I recently got a letter from a friend who had just read Mistress of the Sun, which features a white horse which is mythic in spirit, magical—rather in the way of a unicorn. She reminded me of a party I’d gone to over 35 years ago. The theme of the party was to come as your “true essence”, and I’d gone as a unicorn.
I have only a vague recollection of this. People ask me, “What is the significance of the horse in the novel?” My answer has been that it’s my main character’s true self, Petite’s unbridled essence. And now I begin to see how much this is about me, as well.
In St. Louis, while on tour this last June, I had the pleasure to meet Beckah Voigt, the woman who had danced the part of Josephine in an amazing one-woman production. She understood that I might be too tired to meet—and I was—but mentioned that she did “energy work.” I told her I could use “energy work”; I didn’t know what it was, but, as the Quakers say, “it spoke to my condition.” We made a date: we would meet, and I would rest. (The ultimate in multi-tasking.)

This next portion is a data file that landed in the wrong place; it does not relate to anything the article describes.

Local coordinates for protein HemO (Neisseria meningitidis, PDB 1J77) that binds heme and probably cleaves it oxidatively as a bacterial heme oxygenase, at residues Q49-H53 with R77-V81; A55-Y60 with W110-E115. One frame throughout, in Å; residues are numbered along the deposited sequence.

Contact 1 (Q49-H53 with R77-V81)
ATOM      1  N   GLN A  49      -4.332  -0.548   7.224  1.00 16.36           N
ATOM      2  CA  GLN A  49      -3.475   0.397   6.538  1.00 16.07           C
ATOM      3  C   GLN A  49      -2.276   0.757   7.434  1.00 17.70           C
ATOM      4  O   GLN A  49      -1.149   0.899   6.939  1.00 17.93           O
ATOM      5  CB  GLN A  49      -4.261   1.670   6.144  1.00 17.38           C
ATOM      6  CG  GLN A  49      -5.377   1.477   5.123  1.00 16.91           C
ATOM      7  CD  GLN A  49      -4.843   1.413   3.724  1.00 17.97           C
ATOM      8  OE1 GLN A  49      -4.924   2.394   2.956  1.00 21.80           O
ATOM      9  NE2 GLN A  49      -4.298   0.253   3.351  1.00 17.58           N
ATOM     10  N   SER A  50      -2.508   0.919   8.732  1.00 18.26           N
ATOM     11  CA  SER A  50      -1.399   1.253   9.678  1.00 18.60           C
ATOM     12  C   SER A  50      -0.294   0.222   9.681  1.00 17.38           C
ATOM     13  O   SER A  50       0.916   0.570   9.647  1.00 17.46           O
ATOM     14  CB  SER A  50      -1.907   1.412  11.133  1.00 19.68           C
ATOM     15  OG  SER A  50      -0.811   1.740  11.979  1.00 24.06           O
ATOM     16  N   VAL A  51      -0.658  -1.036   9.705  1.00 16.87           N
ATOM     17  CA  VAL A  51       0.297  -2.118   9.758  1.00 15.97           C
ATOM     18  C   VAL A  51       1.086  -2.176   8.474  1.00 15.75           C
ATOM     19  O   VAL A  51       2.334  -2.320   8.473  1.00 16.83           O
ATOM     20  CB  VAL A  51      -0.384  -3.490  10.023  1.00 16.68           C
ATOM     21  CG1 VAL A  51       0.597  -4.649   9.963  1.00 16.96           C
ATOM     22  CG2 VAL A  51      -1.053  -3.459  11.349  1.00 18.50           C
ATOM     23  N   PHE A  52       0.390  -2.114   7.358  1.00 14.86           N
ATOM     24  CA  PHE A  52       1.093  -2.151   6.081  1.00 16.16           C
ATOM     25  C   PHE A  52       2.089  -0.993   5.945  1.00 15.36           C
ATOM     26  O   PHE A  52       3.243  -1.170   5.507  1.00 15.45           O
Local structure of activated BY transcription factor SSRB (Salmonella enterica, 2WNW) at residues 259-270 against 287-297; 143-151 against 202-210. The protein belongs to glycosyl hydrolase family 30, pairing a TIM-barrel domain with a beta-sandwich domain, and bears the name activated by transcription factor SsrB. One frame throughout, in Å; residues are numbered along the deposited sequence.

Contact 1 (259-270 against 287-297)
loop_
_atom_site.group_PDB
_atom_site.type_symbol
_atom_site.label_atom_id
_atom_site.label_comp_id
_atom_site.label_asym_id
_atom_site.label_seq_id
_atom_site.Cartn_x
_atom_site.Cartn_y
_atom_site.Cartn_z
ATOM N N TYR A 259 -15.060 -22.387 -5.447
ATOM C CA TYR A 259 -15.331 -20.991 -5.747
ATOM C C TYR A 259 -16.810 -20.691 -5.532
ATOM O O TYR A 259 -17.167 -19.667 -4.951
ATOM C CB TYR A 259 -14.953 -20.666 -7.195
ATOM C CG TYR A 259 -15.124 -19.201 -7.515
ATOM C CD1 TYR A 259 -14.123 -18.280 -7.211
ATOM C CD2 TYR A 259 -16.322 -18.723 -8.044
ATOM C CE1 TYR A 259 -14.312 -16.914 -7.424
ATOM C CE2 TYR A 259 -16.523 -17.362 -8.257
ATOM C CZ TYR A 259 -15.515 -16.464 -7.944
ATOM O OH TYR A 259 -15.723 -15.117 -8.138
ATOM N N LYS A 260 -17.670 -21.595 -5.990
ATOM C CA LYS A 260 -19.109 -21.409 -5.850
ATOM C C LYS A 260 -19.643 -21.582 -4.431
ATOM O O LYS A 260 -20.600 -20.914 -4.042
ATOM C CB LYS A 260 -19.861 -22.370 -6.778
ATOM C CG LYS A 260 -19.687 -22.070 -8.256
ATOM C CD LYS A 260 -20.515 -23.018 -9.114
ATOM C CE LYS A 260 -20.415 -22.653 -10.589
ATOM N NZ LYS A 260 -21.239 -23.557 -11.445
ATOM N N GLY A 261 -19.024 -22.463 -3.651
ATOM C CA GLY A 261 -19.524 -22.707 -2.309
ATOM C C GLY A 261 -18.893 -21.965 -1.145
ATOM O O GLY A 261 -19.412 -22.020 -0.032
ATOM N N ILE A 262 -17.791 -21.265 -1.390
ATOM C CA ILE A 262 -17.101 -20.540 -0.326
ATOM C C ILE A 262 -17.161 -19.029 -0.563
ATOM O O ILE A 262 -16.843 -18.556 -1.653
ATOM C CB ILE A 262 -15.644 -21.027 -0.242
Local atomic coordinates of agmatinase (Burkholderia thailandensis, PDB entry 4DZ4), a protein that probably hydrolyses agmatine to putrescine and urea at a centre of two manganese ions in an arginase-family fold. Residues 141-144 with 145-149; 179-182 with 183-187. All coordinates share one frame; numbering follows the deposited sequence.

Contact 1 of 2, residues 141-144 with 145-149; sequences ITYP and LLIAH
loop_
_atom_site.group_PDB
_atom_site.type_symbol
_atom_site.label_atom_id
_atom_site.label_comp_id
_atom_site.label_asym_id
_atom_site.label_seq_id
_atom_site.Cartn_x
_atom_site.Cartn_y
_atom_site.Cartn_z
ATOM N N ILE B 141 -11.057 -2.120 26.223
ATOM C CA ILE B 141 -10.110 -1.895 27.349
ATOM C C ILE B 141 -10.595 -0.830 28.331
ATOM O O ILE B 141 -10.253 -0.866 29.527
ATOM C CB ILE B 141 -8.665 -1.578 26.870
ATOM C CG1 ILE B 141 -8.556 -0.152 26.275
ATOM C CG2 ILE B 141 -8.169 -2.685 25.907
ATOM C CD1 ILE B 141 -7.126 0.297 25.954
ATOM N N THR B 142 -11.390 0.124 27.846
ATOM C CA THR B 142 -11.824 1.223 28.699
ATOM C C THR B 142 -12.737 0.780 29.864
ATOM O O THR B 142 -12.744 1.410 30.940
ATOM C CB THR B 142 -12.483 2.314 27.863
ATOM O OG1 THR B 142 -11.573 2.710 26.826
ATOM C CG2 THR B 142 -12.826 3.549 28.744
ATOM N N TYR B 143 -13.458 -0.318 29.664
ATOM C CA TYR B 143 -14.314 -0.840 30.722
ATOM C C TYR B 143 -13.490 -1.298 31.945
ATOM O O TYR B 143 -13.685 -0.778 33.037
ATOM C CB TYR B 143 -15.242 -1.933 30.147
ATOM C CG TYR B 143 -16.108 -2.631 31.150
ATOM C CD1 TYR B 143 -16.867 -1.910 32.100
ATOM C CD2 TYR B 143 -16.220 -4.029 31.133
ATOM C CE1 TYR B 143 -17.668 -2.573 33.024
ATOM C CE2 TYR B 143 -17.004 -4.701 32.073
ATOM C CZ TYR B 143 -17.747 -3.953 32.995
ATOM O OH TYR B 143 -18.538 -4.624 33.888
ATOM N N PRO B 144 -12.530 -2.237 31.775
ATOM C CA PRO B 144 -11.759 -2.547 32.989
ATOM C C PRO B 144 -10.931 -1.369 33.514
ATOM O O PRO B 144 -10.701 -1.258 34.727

Meeting Beckah was like discovering a sister, and after the “work”—which was meditative in the extreme—she talked of what she had sensed. She didn’t know anything about Mistress of the Sun, so I was astonished when she said that she got a very strong impression of a flying white horse.
All this just to say that it seems to me that the process of creation—whether it be a novel, a poem, a painting—has deep roots in an unconscious personal mythology, and that you won’t really even know this until long after the work is completed.